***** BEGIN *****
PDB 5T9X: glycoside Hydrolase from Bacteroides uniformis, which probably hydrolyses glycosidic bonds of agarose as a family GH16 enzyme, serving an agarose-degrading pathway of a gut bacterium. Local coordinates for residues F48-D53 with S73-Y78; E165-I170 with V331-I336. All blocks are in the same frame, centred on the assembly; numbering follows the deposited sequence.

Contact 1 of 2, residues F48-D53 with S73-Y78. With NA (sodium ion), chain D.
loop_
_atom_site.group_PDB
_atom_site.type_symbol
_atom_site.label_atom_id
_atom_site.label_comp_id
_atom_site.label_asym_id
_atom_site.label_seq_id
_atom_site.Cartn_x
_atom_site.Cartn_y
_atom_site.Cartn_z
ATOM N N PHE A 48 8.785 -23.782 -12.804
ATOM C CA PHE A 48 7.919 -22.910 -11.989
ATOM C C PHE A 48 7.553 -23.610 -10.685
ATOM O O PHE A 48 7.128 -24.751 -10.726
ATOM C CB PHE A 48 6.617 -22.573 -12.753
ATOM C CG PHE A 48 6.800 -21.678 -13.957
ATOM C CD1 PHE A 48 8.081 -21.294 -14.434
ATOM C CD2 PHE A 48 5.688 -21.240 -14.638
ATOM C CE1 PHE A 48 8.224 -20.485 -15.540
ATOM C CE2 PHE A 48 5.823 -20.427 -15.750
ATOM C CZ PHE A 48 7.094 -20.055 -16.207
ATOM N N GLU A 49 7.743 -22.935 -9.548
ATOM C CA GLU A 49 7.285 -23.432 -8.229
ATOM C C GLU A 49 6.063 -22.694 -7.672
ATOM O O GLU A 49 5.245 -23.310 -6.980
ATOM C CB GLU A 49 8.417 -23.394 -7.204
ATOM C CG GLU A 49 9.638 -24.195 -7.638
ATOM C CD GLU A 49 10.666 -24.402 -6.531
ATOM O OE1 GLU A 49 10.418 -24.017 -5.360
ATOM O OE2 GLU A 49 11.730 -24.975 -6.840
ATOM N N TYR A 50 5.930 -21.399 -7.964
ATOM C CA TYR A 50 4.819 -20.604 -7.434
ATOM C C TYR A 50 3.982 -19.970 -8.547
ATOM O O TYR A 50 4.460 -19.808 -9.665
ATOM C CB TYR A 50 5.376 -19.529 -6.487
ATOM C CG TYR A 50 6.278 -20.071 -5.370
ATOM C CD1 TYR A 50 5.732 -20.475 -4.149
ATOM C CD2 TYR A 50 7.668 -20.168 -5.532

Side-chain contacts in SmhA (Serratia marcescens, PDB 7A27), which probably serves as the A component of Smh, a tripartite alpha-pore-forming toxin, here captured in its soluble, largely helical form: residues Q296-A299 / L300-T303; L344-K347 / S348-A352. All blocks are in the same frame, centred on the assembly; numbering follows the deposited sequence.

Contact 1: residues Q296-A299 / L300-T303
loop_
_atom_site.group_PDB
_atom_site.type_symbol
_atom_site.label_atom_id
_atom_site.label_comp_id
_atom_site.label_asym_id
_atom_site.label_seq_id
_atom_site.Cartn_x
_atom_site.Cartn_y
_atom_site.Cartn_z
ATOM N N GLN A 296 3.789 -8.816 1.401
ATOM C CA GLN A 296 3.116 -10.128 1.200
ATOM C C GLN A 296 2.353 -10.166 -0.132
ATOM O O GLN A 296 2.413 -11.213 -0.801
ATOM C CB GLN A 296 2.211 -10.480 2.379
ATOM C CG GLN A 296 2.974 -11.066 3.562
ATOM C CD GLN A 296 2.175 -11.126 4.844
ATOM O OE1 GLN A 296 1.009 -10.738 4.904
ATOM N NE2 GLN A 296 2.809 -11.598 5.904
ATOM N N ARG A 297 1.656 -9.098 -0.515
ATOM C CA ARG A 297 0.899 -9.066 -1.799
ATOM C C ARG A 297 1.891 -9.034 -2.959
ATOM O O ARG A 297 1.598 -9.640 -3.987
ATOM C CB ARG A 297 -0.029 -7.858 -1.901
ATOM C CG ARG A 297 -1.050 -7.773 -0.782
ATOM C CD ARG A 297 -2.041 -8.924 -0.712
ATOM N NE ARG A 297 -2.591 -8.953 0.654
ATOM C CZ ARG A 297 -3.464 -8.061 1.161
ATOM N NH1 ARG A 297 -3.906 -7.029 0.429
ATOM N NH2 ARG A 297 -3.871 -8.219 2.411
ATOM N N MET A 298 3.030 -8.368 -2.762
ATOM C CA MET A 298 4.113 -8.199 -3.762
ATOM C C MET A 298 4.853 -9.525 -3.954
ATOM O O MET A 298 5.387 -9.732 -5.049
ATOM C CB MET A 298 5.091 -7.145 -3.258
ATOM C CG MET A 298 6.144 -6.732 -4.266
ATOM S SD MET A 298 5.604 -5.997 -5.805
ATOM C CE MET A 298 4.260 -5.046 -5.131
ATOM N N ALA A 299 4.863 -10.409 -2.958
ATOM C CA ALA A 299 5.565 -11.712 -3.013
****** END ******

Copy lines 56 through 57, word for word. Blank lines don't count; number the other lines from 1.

ATOM O O GLN A 296 2.413 -11.213 -0.801
ATOM C CB GLN A 296 2.211 -10.480 2.379